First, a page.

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Hiring stalled in November, with businesses adding only 210,000 jobs

U.S. economy added only 210,000 jobs in November
U.S. economy added only 210,000 jobs in November 02:27

Job growth stalled in November, with employers adding a disappointing 210,000 jobs last month, the Labor Department said Friday. That represents a sharp slowdown from October, when companies added more than twice that number of new hires.

Economists had forecast that employers had hired around 535,000 workers last month. The unemployment rate fell to 4.2% from 4.6% in October, the Labor Department said on Friday, as more Americans returned to work. Indeed, the labor force participation rate edged up to 61.8% in November, the most since the pandemic started in early 2020.

Millions of Americans have been slow to return to the job market, with about 4.7 million fewer people in the labor force than prior to the pandemic. Employers are raising wages to attract job candidates, but some workers may still be hesitant to return to work given high COVID-19 rates across much of the nation due to the Delta variant.

"Even though Delta is off its September peak, cases are still very high, and that might have impacted COVID-sensitive industries like retail and hospitality," said Daniel Zhao, senior economist at employment site Glassdoor. 

The surveys for the November employment report were taken before reports of the Omicron variant first surfaced in Africa, but the new strain of COVID-19 has the potential to create headwinds for the job market in December and later, Zhao noted. 

"There are still a lot of unanswered questions about the Omicron variant, but the lesson learned is that the pandemic is in the driver's seat" when it comes to job growth and the economy, he noted. 

Rising infection rates, related to the Delta variant, likely impacted job growth last month, analysts noted. 

"The disappointing 210,000 gain in non-farm payrolls in November suggests the labor market recovery was faltering even before the potential impact of the new Omicron variant, possibly as a result of the rising infection rates in the Northeast and Midwest," Andrew Hunter, senior U.S. economist with Capital Economics, said in a Friday report.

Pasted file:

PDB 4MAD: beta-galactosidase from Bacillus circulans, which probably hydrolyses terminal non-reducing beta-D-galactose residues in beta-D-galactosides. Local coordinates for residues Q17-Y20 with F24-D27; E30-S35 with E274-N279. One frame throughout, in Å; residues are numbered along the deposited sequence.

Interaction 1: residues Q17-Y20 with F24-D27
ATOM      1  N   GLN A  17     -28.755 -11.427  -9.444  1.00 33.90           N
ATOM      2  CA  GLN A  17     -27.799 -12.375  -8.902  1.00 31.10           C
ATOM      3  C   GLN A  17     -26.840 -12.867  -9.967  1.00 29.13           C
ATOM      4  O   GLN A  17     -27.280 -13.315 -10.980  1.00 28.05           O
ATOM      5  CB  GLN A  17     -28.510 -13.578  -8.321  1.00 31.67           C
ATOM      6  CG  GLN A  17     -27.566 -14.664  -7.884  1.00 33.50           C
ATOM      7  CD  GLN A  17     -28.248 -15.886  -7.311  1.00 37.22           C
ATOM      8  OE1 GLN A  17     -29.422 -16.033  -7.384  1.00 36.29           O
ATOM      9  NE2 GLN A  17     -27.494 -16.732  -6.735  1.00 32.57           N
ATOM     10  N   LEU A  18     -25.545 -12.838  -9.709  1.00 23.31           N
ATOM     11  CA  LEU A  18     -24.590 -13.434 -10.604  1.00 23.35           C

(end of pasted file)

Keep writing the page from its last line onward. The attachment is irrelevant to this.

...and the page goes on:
Previously low monthly jobs numbers have been revised upwards by the Labor Department. 

Bigger labor force

Even so, there were bright spots in the report, analysts noted. For one, the labor force participation rate — reflecting the share of adults who are working — rose to 61.8% in November, an increase of two-tenths of a percentage point. That indicates that more people are getting off the sidelines and returning to work. 

"The good news is that the unemployment rate dropped for all the right reasons," Nick Bunker, economic research director at Indeed, said in an email. "Joblessness fell quite a bit, with the employment rate and labor force participation rate going up."

He added, "The prime-age employment-to-population ratio accelerated again in November, rising by half a percentage point. If it keeps up its current pace, this metric will hit its pre-pandemic level in May of next year."

Wages also jumped as employers offered more pay to lure workers from the sidelines, with average hourly earnings increasing by 4.8% from a year earlier.

Positive sign

Black workers saw an improvement in their employment situation, with the Black unemployment rate dropping to 6.7% in November from 7.9% in the prior month. The jobless rate for Black workers has remains higher than that for White employees, with the latter at 3.7% in November, but the decline is a positive sign, analysts noted.

"Overall, seeing the Black unemployment rate drop significantly is a good sign that a rising tide lifts all boats," Zhao said.

Of the people who aren't working, only about 1.7 million are actively looking for work and so are classified as unemployed. The remaining 3 million are no longer job hunting: about half of them retired, and many of the others are parents who dropped out due to child care issues and therefore aren't counted as unemployed. 

The government classifies people as unemployed only if they're actively seeking work.

—The Associated Press contributed to this story.

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